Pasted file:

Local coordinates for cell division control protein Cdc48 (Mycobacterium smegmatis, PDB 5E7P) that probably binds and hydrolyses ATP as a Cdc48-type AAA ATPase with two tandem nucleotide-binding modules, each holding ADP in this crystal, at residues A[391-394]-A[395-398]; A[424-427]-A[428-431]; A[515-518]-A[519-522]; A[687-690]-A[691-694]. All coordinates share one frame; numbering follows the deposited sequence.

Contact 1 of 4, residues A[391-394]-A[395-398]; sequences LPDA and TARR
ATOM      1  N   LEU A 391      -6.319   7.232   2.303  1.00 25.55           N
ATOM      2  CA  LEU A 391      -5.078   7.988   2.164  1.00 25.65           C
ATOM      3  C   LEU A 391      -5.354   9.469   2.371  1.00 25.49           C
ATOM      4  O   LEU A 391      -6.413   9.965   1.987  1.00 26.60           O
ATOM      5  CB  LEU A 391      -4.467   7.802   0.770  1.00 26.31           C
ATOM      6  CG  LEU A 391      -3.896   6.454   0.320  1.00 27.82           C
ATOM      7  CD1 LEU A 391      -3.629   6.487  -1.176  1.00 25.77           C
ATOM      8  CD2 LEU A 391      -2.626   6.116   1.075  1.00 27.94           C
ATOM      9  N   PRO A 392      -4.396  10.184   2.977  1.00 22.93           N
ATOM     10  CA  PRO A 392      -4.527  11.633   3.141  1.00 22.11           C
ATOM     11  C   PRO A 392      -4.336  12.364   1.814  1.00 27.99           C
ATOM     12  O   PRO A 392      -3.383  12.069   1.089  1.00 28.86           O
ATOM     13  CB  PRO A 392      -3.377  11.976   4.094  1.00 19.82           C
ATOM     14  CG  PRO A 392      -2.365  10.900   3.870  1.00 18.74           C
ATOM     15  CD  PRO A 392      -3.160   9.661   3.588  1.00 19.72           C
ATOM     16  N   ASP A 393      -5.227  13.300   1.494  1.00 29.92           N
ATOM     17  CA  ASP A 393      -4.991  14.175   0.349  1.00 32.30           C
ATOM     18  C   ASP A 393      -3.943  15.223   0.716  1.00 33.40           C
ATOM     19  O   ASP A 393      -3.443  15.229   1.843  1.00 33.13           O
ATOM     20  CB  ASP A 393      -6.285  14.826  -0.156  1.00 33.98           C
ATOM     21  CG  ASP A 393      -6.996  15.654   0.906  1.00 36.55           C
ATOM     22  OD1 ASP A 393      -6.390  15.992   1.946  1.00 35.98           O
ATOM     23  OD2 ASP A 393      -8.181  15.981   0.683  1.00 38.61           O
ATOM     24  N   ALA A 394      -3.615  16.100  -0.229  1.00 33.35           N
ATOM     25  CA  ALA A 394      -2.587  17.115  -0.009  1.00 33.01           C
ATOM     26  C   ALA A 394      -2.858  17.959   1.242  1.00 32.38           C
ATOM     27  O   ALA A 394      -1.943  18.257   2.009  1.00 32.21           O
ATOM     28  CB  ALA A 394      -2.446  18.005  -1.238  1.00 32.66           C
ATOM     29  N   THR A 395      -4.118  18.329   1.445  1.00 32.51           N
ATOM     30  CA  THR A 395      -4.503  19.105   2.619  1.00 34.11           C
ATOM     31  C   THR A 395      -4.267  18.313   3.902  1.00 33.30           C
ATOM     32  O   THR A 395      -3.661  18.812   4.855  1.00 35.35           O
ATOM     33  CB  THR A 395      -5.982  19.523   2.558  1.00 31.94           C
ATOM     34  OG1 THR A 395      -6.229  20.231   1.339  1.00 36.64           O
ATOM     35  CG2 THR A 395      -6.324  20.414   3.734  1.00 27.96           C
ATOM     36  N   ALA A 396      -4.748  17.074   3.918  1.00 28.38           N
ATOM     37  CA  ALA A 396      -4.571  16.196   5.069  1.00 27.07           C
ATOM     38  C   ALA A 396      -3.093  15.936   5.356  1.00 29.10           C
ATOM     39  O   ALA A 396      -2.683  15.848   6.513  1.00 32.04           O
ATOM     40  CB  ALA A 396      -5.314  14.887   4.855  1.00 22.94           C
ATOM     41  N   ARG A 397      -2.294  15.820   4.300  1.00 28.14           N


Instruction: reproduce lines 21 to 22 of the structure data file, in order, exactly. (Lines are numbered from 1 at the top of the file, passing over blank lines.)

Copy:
ATOM     19  O   ASP A 393      -3.443  15.229   1.843  1.00 33.13           O
ATOM     20  CB  ASP A 393      -6.285  14.826  -0.156  1.00 33.98           C